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PARIS — With Japanese buyers back in force, a positive energy pulsed through the men’s trade fairs, Capsule, Man and Tranoi, held here in tandem with the men’s runway shows. While spends were flat on-year, buyers’ moods were upbeat.

“This is a good time in men’s wear,” said Wanda Colon, chief merchandising officer at Unkwn, an urban concept store targeting Florida’s 18-25 set.

“This show [Capsule] is a good integration of what’s happening in fashion now – a mix of very high with accessible, what big box stores are trying to do,” she continued. “To cultivate this youthful feeling, not necessarily young, but savvy, very active on social media. A lot of brand energy right now is coming from that. And stores are chasing these young, alternative independents because they’ve seen the energy and buying power of this customer.”

Trading on the youth influence as a launchpad, Capsule showed four labels voted into the show by followers of Tranoi curated Atelier, a space for young designers, at its inaugural Carreau de Temple show.

Wish-listing “craftsmanship, innovation and scarcity” for Magasin, the men’s concept store which opened in Los Angeles last March, Josh Peskowitz singled out ongoing proportion play, an outdoors direction and layering, among influences.

“It’s all about comfort, which makes a lot of sense given how everyone feels so uncomfortable these days,” he said. “For many years, the kind of proportion play that you see in more mainstream men’s wear, like Yohji Yamamoto and Rick Owens, who were exaggerating existing men’s wear shapes, was always in black. Now you’re seeing those same kinds of proportions and ideas in color and in more traditional men’s wear fabrics.” California-based Monitaly, designed by Yuki Matsuda, is one interesting take on that, he added.

Another influence is the great outdoors: “There’s a harkening back to this Pacific Northwest outdoorsy feeling. It’s great for the world we live in now, where temperature is fluctuating drastically. You need layers that have technical aspects but aren’t really technical outerwear.”

Among Peskowitz’s standouts was Nanamica at Man. The Japanese label, which developed new fabric groups such as moleskin coats and cable-knit jumpers, was also a hit for Hugo Wilk, creative director at Stockholm’s Nitty Gritty.

“They were among the first mixing functional and technical materials into the fashion segment, and that’s important for us at the moment. That’s what our customers are buying – functionality and fashion,” he said. Wilk was cutting certain pricier brands from Nitty Gritty to buy more into accessible brands that are working well.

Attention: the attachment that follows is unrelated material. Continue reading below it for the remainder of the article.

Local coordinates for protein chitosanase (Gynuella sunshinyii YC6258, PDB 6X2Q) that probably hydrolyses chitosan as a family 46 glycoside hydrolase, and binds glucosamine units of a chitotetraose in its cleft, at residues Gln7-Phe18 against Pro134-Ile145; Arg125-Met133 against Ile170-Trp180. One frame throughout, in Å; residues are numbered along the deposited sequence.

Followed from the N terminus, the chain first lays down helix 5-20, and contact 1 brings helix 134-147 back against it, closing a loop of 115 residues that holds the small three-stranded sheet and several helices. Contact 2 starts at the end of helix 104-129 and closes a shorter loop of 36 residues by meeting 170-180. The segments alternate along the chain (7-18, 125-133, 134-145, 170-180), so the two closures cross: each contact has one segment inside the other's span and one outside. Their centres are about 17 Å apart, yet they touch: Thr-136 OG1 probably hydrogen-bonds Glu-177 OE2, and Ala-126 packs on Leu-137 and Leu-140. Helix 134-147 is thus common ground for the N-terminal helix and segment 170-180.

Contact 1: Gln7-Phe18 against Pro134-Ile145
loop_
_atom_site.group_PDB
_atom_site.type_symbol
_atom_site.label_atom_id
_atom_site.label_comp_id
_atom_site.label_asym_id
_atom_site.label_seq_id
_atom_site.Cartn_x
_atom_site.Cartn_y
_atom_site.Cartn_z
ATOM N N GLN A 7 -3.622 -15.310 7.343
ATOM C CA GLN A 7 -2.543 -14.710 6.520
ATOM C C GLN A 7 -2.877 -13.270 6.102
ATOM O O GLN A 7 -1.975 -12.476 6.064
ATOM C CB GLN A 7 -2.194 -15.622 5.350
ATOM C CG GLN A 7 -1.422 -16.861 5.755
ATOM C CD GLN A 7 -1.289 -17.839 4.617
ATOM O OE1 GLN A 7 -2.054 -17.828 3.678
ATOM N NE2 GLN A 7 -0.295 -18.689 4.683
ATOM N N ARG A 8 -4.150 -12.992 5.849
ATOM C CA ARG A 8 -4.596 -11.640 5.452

“There’s this relaxed ease of dressing with a twist of conventionality,” agreed Jill Donnelly, owner of Baby and Co in Seattle. “It works well for Seattle because we’re a casual town and we’re a tech town. In a way, it’s a shame because we love the discipline and formality of great men’s dressing, and now there’s this permission to just look like you’re going hiking.”

She cited strong outerwear from Sage de Crêt, where bestsellers included casual parkas with soft linings. On her way to the Paris Women’s March, Donnelly referenced a new consciousness among her customers. “Sales dropped 45 percent in November: People were devastated and a pair of shoes wasn’t gonna cure that ache,” she said. “There’s a pragmatism, get down to work, let’s protest. Excess is not for right now. There’s a lot of intentionality and being conscientious. Vote with your dollars.”

Uknwn’s Colon echoed that consciousness: “If you have an administration who believes that global warming is a myth, we’re all committed to making sure the decisions we make are informed. Your buying power is going to have to sustain policy that isn’t being sustained. Vote every day.”

Among brands speaking to the youth influence, Colon loved Lot, Stock and Barrel in Capsule’s vintage salon. For their first trade show in Europe, co-founders Benjamin Phillips and Florence Tang, who met working on Levi’s Premium, demonstrated the art of retrofitting vintage jackets, chain-stitching anything from broken hearts to Snoopy, with artwork hand-drawn themselves.

“They’re taking all these interesting things in the athletic field – I will not use the word athleisure – cultivating this vintage trend but using patchwork so you have a sense of individuality,” Colon said. After Levi’s and Current Elliott, Lot, Stock and Barrel’s next collaboration is for ASOS.

With the most comforting backstory among this season’s knitwear, John Sterner Swedish Knitology enjoyed a strong launch at Man, with a heavy-knit fisherman’s jumper, Antidote, a hit with Japanese retailers. Founder Alexander Stutterheim, of Stutterheim raincoats, has set up his own sheep farm and is working with a collective of refugees arriving in Sweden from Syria to handknit his scarves.

Hunting classic knitwear with edge, Kevin Yi Sanghyuan, merchandiser for Seoul multi-brand store Lansmere, summarized the season’s mood. “In the past it was casual, casual, causal. Now it’s not exactly classic but a little bit tailored,” he said, noting rollnecks everywhere and singling out the patchwork knitwear designs at Roberto Collina as “incredible.”

In a mix-it-up season, Italian label Avant Toi enjoyed strong orders for its washed, hand-painted cashmere. “It might look punkish, but I want this to appeal to a man in the context of his office day,” said Emil Donkov, owner of Urban Speed in Vienna. “I’ll dress it with an elegant pant, a great shirt. You can’t say: ‘This is for younger people.’ We propose it to anybody with taste for something special.”